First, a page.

This editorial appeared in The Sacramento Bee.
After less than a week in office, President Barack Obama has moved aggressively to wipe away one of the most noxious anti-environmental policies of the Bush administration. On Monday, the president ordered the Environmental Protection Agency to re-examine whether California and 13 other states should be allowed to impose tougher auto emission standards to combat global warming.
California clashed repeatedly with the Bush administration over this issue. The state approved a historic greenhouse gas control measure in 2007 that required cars sold in this state to reduce the amount of planet-warming carbon dioxide they emitted. The new standards would force car manufacturers to reduce emissions by 30 percent in new cars and trucks sold in California by 2016.
Other states followed California's lead. But car manufacturers, with the backing of the Bush administration, sued, arguing in court that carbon dioxide was not a pollutant that could be regulated by the Clean Air Act. The courts backed California. Nonetheless, to impose the new, tougher regulations, California still needed a waiver from the federal EPA. Ignoring the advice of its agency scientists, the Bush administration consistently refused to grant it. By ordering a review of that decision, Obama made clear he's ready to change the policy.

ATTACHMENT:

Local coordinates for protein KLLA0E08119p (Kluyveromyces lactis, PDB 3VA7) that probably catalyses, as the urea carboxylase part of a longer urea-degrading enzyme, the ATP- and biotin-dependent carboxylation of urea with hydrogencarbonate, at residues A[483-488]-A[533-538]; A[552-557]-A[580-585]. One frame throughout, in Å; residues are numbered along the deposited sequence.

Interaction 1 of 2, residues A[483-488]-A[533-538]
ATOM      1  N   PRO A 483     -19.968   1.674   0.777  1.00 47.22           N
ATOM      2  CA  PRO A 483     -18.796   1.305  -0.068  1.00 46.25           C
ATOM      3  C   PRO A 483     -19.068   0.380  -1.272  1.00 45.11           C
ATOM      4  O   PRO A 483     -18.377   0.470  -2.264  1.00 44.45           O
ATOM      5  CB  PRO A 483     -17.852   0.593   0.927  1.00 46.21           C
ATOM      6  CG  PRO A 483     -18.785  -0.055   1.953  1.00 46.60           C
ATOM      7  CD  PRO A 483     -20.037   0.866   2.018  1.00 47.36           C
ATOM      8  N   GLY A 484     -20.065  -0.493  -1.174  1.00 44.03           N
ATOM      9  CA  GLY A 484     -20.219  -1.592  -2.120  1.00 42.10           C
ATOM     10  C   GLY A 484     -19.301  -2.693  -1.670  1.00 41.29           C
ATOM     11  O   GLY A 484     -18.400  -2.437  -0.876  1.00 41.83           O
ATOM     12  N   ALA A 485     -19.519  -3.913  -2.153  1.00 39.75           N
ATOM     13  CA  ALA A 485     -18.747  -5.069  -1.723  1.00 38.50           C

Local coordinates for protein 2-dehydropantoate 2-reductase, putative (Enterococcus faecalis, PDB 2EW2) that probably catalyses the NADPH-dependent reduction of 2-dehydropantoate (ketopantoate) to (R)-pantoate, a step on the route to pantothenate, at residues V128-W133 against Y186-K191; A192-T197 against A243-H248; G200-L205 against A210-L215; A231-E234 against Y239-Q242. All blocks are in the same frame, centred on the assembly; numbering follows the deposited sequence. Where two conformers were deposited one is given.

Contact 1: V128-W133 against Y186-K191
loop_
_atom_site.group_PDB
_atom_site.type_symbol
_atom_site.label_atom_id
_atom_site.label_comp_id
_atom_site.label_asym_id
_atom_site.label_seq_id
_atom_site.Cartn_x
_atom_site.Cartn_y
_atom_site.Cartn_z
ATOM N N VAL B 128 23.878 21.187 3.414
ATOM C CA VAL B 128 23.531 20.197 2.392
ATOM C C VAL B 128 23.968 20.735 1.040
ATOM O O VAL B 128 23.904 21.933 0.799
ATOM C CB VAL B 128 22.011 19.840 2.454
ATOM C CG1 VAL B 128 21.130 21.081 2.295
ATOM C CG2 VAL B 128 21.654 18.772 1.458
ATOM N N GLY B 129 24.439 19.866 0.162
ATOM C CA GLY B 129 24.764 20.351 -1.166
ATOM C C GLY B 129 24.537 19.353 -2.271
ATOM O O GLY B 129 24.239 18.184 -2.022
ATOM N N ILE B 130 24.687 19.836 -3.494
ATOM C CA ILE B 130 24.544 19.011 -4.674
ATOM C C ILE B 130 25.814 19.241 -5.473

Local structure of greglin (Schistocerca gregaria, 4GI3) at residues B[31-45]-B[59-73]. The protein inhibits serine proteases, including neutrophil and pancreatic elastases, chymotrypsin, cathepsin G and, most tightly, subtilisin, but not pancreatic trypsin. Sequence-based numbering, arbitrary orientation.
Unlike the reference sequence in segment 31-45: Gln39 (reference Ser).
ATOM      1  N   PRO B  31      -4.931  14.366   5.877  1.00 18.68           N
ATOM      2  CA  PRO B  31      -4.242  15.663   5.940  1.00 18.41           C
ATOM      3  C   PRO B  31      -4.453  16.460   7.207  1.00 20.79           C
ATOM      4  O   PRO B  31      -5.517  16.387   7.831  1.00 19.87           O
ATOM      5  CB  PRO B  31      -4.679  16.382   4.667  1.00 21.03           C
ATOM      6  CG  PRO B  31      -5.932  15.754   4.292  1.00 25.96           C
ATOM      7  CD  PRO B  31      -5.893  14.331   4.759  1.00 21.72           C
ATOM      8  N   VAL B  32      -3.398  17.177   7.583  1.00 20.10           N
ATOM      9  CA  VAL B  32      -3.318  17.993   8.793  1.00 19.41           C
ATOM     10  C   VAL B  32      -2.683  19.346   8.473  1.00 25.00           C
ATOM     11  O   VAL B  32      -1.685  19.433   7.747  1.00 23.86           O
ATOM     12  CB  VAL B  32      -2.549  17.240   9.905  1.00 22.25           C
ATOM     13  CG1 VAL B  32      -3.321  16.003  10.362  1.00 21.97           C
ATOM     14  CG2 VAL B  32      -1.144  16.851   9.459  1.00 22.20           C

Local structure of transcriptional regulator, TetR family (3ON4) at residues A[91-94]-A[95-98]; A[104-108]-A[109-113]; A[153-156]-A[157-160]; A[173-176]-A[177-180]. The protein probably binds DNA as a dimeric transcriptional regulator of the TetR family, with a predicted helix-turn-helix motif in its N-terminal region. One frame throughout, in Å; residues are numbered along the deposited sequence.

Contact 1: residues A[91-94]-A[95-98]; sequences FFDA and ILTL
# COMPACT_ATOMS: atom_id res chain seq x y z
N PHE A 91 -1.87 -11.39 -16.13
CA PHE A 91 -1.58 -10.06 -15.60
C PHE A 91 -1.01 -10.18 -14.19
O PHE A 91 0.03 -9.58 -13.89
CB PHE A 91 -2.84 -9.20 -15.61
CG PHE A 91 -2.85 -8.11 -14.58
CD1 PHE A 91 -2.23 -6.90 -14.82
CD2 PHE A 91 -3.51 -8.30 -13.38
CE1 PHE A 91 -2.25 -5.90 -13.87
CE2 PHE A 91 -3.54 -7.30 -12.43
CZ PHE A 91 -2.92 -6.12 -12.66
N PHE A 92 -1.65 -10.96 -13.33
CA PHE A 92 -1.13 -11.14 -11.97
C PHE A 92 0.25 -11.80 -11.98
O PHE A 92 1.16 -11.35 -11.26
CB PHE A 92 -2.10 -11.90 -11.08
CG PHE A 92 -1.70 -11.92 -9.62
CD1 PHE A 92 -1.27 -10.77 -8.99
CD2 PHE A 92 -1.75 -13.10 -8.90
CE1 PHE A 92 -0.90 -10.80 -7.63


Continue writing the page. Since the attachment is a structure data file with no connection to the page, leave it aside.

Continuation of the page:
"The federal government must work with, not against, states to reduce greenhouse gas emissions," Obama said, "The days of Washington dragging its heels are over. My administration will not deny facts; we will be guided by them."
Obama on Monday also ordered a speedup of new auto efficiency standards approved by Congress in 2007. The new rules would require new cars to achieve 35 miles per gallon on average beginning in 2020. Obama wants the guidelines to start affecting cars as early as 2011.
Bush administration officials had estimated it would cost the industry $100 billion to retool to meet the new standard. With two of the biggest car companies, General Motors and Chrysler, close to financial collapse, critics of the Obama orders say the companies cannot afford to comply.
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